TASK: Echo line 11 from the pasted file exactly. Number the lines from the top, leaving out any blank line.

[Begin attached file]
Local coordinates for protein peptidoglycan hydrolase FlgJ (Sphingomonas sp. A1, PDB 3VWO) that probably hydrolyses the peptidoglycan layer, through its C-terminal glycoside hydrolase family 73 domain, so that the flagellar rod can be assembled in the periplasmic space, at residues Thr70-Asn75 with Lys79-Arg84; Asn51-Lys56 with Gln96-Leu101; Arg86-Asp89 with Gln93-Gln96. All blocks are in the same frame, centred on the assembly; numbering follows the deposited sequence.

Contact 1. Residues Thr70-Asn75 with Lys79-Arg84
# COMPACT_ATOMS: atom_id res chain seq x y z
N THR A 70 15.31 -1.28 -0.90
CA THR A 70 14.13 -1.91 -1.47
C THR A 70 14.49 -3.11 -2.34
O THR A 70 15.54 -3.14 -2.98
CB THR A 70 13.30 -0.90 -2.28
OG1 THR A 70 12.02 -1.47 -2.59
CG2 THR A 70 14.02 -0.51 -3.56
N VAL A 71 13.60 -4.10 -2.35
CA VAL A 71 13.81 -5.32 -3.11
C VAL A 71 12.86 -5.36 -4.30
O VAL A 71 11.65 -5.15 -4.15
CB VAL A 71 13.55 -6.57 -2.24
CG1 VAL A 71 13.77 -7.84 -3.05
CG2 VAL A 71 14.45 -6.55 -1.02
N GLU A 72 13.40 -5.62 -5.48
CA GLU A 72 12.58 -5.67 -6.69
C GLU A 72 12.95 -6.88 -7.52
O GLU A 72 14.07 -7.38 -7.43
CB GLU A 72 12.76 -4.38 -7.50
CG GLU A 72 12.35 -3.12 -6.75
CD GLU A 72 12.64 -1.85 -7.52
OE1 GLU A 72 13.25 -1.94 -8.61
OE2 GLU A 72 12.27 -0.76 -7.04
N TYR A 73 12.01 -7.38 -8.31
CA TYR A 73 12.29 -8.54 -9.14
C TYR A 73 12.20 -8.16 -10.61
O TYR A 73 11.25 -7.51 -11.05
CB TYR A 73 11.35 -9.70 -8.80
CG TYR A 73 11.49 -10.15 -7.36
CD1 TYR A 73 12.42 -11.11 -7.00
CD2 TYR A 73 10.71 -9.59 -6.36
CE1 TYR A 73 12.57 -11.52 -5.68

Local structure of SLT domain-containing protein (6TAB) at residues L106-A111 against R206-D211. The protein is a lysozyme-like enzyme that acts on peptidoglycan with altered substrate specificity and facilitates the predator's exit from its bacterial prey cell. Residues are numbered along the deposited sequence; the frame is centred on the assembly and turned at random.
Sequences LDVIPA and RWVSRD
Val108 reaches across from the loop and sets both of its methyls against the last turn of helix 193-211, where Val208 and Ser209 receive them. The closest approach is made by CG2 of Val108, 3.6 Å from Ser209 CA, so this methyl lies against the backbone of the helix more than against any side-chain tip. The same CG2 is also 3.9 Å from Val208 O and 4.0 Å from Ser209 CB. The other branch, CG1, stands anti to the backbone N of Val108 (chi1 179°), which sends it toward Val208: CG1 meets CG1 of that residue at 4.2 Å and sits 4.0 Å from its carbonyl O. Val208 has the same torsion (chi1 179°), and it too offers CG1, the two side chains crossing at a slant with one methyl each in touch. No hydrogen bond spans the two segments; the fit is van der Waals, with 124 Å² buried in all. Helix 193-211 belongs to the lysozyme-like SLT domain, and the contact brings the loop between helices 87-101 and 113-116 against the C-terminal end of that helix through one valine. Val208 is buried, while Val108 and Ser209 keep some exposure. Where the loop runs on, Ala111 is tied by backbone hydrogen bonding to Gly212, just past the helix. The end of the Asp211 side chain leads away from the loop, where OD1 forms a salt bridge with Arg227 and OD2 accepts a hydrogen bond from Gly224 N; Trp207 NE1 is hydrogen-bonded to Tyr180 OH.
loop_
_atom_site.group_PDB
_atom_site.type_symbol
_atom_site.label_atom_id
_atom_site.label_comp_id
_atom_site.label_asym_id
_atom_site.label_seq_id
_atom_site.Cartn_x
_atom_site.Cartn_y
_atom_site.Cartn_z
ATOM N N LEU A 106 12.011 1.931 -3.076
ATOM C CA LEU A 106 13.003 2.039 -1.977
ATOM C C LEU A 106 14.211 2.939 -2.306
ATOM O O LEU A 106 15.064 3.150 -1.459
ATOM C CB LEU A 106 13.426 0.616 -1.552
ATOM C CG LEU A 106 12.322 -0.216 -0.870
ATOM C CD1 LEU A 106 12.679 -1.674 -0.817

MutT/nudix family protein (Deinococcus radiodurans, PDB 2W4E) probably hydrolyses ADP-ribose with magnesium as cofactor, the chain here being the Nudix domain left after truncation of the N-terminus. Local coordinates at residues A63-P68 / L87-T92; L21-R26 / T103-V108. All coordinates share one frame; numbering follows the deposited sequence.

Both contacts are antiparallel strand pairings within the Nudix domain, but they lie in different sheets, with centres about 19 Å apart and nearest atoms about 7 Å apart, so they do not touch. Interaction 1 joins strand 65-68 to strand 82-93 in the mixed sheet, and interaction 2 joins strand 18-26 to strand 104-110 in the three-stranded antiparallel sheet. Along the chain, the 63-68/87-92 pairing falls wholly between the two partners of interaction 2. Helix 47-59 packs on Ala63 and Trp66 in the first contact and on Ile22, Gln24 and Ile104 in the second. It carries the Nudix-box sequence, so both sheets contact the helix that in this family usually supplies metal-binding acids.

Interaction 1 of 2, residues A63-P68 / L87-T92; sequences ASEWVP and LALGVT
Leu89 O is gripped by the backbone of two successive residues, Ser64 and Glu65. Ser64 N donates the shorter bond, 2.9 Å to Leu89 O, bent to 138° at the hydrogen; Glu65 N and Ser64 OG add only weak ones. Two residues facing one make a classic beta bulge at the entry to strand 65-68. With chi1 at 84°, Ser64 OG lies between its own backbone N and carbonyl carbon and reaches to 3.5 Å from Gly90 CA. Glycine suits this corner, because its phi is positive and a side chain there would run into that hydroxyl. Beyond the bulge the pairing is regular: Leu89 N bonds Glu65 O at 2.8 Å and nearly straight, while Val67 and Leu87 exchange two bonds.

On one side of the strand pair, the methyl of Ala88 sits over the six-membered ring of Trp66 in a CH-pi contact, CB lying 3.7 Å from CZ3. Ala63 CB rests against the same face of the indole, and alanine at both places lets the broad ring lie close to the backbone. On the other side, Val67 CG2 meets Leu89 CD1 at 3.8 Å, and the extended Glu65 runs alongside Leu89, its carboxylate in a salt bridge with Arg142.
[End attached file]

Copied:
N VAL A 71 13.60 -4.10 -2.35